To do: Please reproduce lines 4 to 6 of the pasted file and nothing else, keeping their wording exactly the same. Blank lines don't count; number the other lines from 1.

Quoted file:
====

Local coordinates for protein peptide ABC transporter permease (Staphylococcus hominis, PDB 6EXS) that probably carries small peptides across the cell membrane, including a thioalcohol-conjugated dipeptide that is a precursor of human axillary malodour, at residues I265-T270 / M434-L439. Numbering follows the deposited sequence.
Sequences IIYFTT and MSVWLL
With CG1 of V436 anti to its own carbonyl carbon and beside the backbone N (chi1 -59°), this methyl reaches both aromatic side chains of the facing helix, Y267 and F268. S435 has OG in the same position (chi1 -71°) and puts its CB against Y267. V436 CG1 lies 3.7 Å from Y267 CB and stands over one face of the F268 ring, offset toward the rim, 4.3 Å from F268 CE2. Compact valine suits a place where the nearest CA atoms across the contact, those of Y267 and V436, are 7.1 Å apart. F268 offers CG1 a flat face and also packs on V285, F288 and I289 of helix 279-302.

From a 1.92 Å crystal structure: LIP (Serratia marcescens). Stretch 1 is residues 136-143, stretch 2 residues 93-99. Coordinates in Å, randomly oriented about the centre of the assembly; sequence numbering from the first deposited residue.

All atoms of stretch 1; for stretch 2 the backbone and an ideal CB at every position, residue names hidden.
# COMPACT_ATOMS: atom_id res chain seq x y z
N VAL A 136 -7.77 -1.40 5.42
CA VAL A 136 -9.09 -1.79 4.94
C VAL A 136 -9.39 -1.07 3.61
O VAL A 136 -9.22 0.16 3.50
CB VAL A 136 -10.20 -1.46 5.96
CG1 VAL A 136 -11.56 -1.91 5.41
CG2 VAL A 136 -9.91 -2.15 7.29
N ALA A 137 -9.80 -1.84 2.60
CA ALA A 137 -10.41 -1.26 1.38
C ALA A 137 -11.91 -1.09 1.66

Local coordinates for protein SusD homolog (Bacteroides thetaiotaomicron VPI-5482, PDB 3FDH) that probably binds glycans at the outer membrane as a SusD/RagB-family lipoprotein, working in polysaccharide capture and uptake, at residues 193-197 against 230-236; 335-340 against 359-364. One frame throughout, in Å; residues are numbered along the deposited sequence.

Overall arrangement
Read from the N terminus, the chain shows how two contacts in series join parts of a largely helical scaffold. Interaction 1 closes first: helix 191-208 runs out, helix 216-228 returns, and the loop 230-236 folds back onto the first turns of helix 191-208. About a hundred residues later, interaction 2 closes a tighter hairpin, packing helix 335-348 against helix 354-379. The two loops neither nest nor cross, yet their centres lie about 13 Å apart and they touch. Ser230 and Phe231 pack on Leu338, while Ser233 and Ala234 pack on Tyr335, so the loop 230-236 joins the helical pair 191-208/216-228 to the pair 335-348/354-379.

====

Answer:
From a 1.92 Å crystal structure: LIP (Serratia marcescens). Stretch 1 is residues 136-143, stretch 2 residues 93-99. Coordinates in Å, randomly oriented about the centre of the assembly; sequence numbering from the first deposited residue.

All atoms of stretch 1; for stretch 2 the backbone and an ideal CB at every position, residue names hidden.
# COMPACT_ATOMS: atom_id res chain seq x y z